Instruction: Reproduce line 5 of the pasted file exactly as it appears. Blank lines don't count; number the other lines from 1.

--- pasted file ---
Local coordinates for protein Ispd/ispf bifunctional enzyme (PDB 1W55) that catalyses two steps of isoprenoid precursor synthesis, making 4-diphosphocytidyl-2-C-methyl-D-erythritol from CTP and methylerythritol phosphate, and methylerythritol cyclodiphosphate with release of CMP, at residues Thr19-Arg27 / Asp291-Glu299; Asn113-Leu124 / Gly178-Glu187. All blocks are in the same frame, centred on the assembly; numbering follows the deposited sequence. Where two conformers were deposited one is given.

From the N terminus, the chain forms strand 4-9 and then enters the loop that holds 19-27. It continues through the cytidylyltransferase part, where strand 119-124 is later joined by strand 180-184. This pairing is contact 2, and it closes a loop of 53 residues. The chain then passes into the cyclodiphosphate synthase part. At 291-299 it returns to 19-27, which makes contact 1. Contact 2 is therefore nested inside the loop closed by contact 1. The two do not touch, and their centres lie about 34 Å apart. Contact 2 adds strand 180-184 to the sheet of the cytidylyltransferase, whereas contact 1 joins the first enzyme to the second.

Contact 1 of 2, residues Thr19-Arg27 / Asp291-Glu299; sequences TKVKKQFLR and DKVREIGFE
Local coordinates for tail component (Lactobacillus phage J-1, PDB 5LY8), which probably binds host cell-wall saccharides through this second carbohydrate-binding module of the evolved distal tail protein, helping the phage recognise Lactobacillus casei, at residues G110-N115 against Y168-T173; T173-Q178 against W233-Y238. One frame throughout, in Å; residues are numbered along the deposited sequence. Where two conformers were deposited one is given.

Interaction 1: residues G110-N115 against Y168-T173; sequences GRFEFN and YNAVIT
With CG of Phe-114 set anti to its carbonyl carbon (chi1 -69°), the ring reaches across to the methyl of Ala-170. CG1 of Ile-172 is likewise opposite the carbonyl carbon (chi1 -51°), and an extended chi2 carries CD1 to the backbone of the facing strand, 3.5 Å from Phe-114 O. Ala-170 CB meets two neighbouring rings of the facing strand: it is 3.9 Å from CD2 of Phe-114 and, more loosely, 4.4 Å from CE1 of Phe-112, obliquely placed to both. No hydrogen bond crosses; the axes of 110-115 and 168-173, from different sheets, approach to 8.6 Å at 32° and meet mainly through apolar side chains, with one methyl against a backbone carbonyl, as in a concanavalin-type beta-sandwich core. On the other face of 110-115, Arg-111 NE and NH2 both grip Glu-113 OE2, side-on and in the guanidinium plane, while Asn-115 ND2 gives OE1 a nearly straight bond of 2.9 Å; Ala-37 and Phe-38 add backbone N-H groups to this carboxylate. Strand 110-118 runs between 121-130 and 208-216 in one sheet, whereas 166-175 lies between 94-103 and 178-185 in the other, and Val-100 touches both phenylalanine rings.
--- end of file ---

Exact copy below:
Interaction 1: residues G110-N115 against Y168-T173; sequences GRFEFN and YNAVIT